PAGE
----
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Published: November 10th 2010
Sunsets over beaches
Greenough River meets the Indian Ocean
Ive been guilty of not travelling in my own back yard since I worked at Ningaloo so when Giant suggested we pack up the 4wd troopy and the three boxer dogs and drive 400kms north to a tiny historic hamelt just south of Geraldton called Greenough for a few days I thought...why not.
The original township once thrived, but now its just parched drought plagued farms dotted around a cluster of historic buildings open for tourists. Greenough is also famous for its wind, the trees grow parallel to the ground, hard times difficult to reconcile with the towns history including deadly floods and cyclones. This place, once a thriving mill settlement dotted amidst thousands of miles of towering wheat and fat sheep was also the place of a horrific family slaying in an isolated farmhouse a decade ago, not far from those stone mills and churches that once put bread on the tables. Its history is both fascinating and oppressive.
We had booked a cabin at a little seaside inlet on the Greenough river so Giant could do some fishing that took dogs..I think they were suprised when we turned up with the boxer brigade. Giant is the organised one, the
Two Dead Freds
Greenough Pioneer cemetary
united nations should hire him because in times of crisis, a small nation could live in his troopcarrier complete with fridge and the mezzanine loft packed with dog bedding and assorted fishing gear. Within an hour of arriving he had returned with his fish and a smile on his face. The dogs played in the big water jumping over the surf while we watched the sunset.
The next day we headed down to the pioneer cemetary just a few k's south. Forgotten graves of the ancestors of our settling families with greying marble tombstones and rusted twists of ironwork silently hidden amongst the red dust and howling wind. We wandered around taking pictures before I noticed a grave with two almost identical names in the one plot and began to read the dates. They could not have been brothers, or father or sons, so the only clue lay in the E on the end of one Fredericks name. I started taking a few snaps only to have my concentration broken by Giant making a commotion at the dogs.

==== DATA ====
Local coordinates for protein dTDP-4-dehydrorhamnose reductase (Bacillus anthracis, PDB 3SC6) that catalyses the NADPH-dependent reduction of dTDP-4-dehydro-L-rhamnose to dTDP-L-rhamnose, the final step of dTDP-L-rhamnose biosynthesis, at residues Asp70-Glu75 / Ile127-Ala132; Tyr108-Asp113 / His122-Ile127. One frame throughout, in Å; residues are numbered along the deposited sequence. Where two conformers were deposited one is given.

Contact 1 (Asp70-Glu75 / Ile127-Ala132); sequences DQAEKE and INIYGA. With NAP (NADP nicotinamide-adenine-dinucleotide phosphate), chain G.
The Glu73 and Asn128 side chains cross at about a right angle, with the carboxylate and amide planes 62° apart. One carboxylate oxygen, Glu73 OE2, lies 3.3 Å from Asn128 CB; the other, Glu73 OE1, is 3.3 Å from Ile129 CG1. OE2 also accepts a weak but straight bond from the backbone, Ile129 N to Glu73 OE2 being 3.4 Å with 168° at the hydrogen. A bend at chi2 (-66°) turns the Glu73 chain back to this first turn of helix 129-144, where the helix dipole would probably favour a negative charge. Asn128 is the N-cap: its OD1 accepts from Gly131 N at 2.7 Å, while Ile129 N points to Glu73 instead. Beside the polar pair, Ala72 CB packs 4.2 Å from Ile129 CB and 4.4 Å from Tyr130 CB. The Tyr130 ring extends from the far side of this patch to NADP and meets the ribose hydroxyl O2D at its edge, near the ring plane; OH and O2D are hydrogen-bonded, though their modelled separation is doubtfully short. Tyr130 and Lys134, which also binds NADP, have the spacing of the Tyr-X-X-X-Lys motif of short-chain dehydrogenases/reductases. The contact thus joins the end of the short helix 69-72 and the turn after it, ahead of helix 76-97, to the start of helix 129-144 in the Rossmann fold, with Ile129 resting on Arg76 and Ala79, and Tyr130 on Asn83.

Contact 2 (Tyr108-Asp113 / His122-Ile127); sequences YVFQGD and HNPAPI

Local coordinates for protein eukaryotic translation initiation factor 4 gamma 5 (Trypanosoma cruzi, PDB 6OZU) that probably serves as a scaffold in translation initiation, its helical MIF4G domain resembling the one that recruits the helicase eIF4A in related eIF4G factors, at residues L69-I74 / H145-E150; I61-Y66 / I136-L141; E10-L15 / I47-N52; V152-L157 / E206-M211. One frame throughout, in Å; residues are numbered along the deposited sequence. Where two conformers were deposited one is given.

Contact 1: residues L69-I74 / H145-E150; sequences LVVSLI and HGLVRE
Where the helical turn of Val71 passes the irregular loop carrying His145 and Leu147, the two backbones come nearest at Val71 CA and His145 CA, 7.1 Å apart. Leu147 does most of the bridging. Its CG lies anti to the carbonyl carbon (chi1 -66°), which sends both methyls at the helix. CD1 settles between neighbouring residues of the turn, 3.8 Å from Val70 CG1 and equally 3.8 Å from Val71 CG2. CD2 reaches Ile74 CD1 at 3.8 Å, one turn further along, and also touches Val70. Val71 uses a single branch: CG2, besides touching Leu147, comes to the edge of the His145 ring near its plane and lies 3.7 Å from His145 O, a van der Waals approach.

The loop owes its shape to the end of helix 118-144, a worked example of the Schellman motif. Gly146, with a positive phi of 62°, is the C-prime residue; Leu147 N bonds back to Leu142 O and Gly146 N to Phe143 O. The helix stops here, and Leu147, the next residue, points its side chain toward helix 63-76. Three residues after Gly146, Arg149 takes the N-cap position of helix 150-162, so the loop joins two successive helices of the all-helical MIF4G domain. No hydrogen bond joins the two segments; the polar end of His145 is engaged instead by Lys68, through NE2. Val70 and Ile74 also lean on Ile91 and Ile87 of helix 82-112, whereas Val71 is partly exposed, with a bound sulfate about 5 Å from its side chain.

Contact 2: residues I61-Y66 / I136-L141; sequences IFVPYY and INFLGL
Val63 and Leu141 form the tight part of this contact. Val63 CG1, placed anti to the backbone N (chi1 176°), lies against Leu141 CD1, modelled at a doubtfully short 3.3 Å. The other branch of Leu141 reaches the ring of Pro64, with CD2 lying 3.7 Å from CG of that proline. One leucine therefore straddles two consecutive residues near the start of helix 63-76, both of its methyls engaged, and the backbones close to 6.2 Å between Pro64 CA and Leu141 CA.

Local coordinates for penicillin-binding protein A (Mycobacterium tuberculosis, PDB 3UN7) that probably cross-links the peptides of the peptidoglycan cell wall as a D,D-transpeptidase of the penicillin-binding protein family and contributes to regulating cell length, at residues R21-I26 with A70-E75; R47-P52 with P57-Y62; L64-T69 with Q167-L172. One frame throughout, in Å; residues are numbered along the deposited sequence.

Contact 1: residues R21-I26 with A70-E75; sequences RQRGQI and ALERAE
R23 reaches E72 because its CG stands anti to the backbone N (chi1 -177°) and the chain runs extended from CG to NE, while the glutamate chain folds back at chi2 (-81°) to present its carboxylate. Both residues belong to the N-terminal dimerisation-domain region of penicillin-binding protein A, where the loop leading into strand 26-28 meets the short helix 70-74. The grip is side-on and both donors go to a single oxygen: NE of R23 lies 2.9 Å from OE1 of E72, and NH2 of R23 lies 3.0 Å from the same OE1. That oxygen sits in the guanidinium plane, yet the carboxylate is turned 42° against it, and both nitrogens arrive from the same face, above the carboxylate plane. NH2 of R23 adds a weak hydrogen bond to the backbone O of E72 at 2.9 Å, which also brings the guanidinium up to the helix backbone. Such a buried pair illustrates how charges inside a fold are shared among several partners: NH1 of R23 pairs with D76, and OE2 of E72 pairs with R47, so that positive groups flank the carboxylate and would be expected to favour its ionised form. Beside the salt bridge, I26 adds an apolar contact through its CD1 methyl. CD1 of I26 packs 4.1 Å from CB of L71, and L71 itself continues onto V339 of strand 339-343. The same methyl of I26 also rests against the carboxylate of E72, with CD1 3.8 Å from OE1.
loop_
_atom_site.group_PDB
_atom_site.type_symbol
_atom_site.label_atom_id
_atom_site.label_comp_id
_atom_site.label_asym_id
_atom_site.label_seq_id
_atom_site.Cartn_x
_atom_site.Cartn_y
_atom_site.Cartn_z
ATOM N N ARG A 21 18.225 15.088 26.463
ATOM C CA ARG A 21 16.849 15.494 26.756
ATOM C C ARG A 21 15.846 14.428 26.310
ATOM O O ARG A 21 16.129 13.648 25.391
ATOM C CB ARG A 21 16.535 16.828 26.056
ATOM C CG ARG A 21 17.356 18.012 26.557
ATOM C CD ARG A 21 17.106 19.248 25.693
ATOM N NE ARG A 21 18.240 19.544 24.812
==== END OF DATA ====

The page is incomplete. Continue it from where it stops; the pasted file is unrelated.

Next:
I turned around and burst out laughing and was horrified at the same time. My dogs were digging on a grave.
Once the centre of a thriving industry
I guess taking three dogs to a bone bin was probably a mistake. We hurriedly smoothed back over the dirt on the grave, apologised to the woman who was up until then resting in peace, bundled the dogs in and got in the troopy to head back to our cabin. Which is where Giant made his first mistake.
The highway runs parallel to the ocean so he pottered up an old dirt road and uttered words he is never allowed to say again.."I wonder where this track goes...lets have a look". It seemed like a good idea at the time. Things like that always do.
An hour of bouncing a long a steadily declining sand track that serpentined along the top of the sand dunes we found ourselves hopelessly lost with no tracks leading off suicidal alley we were on to even attempt to find our way out. I was peering nervously at the 100foot drop right beside my window to a certain painful death when Giant suddenly stopped and put it in reverse and began to swing towards the drop. I screamed at him to stop as a shrubby tree wedged itself under the diff and suspension